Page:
Ben Lerner’s novel 10:04 begins with perhaps one of the most interesting opening lines I’ve read: The city had converted an elevated length of abandoned railway spur into an aerial greenway and the agent and I were walking south along it in the unseasonable warmth after an outrageously expensive celebratory meal in Chelsea that included baby octopuses the chef had literally massaged to death.

imgresAnd thus sets the stage for 10:04, a novel and kind of meta-novel that ranges from the narrator’s fear of his own death due to a symptom-less heart condition, the possibility of becoming a father (or just sperm donor) with his best friend who may soon age out of having a baby, the novelty of consumerism juxtaposed with Brooklynite fervor for organic mangoes and co-op purchased dinners, an “institution” of broken, worthless art, and the confusion of identity of self.

At the heart of the story we have our narrator, a 30-something Brooklyn male whose achieved incredible literary success over a short story published in The New Yorker. (Pause for a collective eye roll – read on, I promise it’s not what you think.) What makes the story not a total “white male novel” is that Lerner’s narrator does not dictate the stories around him. In fact, he lives through his interactions with others. His best friend’s decision to have a child with him leaves him facing the possibility of an uncertain fatherhood. The woman he occasionally sleeps with is indifferent to him. The child he tutors tells him more about his obsessively self-aware ineptitude to serve as a role model than it does about the boy. The doctor who treats him for his symptom-less condition creates the story of his mortality. In 10:04, stories happen to the narrator while he remains an involved yet quiet observer. 

Lerner’s writing does what I like to think of as “fill the negative space.” He is self-imagesaware to the extreme, noticing cultural universalities such as the way we speak to each other in the wake of a common incident: Because every conversation you overheard in line or on the street or train began to share a theme, it was soon one common conversation you could join, removing the conventional partitions from social space; riding the N train to Whole Foods in Union Square, I found myself swapping surge level predictions with a Hasidic Jew and a West Indian nurse in purple scrubs. Or the subtleties of human behavior, “So why did you get married if you don’t want kids?” We emerged onto the Manhattan Bridge; almost everyone checked e-mails, texts “You left without saying goodbye,” Alex’s said. “Shine bright like a diamond,” Rihanna sang through the earbuds of the girl beside me, whose fingernails were painted with stars. Or, the experience of being out of your body (in this case through mind-altering substances): I was laughing too–in fact I saw myself from the outside, in the third person, in a separate window, laughing in slow motion–but then, having done such a stimulant, why was I outside of myself; why was time slowing? Before I knew it, I was trying to hold on to that question, felt it was the last link between me and my body, but soon the question didn’t belong to me, was just another thing there in the courtyard from which my consciousness was turning away.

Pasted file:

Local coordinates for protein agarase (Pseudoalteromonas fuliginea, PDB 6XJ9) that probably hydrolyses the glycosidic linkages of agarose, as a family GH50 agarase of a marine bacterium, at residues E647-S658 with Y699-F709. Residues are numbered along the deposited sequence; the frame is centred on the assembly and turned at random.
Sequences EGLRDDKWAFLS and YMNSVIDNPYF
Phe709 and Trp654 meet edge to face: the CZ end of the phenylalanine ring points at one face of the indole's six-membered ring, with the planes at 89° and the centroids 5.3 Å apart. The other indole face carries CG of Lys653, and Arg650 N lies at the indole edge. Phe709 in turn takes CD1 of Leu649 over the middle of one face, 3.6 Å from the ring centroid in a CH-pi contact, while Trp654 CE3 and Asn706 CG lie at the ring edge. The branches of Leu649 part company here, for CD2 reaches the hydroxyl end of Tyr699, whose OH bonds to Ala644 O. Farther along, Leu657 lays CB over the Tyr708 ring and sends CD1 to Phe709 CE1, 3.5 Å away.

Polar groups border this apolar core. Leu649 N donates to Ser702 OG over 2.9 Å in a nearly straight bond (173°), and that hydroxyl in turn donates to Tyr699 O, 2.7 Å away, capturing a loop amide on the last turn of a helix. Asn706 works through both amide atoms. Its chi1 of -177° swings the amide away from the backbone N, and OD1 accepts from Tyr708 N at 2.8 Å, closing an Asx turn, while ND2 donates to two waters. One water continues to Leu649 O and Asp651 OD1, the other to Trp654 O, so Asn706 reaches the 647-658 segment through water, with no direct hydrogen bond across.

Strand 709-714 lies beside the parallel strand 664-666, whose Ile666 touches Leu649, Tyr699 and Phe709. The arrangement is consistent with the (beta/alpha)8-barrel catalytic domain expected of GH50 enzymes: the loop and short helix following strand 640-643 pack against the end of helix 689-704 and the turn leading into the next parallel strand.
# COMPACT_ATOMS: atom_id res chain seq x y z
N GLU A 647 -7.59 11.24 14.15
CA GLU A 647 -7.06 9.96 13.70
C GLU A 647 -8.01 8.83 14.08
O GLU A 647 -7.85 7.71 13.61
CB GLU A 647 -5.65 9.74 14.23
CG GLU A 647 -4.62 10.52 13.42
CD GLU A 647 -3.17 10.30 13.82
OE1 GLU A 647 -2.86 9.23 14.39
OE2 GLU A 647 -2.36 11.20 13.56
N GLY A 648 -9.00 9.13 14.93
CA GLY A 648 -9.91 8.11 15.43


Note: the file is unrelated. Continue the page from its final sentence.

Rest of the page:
IMG_0001Lerner’s fascination with our own fictions — the stories we create from pieces of memory, the stories we hear and implant ourselves into, the stories we tell about ourselves and about the people around us — is what makes the novel work. In one scene, a side character tells the story of growing up believing herself to be Arab-American and identifying with that culture in a way that it shaped her entire belief system and identity, only to learn as an adult that the man who raised her was not her biological father. She was not, in fact, Arab-American. Lerner’s exploration of how time morphs around us when the stories we’ve told to ourselves become nothing more than fiction is executed with heart rendering poignancy. In another example, Lerner discusses the Challenger explosion, noting how many people who lived through it believe to have witnessed it live, when in fact, very few people did see it live, and many more saw it later on their televisions. Yet still, many, many people have convinced themselves of the former, despite the incredibility of such a thing. 

Lerner’s 10:04 is a brilliant take on contemporary American culture. By exploring our collective preoccupation with time, the debilitating nature of capitalism, questions surrounding an ever changing environmental and political landscape, and the search for the truth in our own personal fictions, he has created an intelligent, witty, sharply focused portrait that leaves no part of ourselves un-examined.